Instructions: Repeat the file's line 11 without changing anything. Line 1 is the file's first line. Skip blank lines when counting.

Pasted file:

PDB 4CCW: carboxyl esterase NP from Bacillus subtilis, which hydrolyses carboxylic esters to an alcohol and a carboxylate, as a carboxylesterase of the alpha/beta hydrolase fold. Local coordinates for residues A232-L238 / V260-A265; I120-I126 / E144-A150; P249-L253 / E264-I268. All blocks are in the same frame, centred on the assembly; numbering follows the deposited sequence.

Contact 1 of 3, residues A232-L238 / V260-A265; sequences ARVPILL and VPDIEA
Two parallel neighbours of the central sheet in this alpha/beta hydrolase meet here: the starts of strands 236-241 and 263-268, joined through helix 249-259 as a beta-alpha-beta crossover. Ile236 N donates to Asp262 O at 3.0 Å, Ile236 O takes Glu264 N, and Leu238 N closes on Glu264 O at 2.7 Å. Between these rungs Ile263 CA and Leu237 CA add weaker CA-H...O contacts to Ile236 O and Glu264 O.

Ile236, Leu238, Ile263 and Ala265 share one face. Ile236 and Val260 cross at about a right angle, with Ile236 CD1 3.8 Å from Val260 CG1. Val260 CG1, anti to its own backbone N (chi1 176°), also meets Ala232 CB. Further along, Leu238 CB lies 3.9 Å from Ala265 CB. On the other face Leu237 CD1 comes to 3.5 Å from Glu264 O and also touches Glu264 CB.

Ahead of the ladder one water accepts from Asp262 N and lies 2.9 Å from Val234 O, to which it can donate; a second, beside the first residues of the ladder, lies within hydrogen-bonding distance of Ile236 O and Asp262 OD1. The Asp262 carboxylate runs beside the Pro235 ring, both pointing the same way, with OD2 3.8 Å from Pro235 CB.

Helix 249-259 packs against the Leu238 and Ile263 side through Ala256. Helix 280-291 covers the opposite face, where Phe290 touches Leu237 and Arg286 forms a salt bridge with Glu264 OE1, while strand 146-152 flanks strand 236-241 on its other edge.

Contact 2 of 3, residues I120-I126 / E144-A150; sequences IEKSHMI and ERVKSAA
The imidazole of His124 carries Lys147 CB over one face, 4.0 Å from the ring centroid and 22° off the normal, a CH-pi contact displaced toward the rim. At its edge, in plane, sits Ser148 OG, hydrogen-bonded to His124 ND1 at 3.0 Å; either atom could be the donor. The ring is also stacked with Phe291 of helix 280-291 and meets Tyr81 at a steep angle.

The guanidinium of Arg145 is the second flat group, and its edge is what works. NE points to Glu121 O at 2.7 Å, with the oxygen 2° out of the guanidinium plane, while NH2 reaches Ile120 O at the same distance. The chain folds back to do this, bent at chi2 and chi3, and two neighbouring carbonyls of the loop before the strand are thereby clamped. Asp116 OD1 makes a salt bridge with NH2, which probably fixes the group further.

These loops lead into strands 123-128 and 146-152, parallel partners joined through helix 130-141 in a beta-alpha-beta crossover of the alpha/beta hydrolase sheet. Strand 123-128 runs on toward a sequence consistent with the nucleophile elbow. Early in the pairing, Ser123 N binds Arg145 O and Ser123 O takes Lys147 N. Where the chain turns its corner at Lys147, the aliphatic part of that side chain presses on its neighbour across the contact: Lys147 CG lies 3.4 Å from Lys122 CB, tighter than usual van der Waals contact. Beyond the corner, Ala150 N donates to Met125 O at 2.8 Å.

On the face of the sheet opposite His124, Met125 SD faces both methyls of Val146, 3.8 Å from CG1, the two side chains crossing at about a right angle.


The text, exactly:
On the face of the sheet opposite His124, Met125 SD faces both methyls of Val146, 3.8 Å from CG1, the two side chains crossing at about a right angle.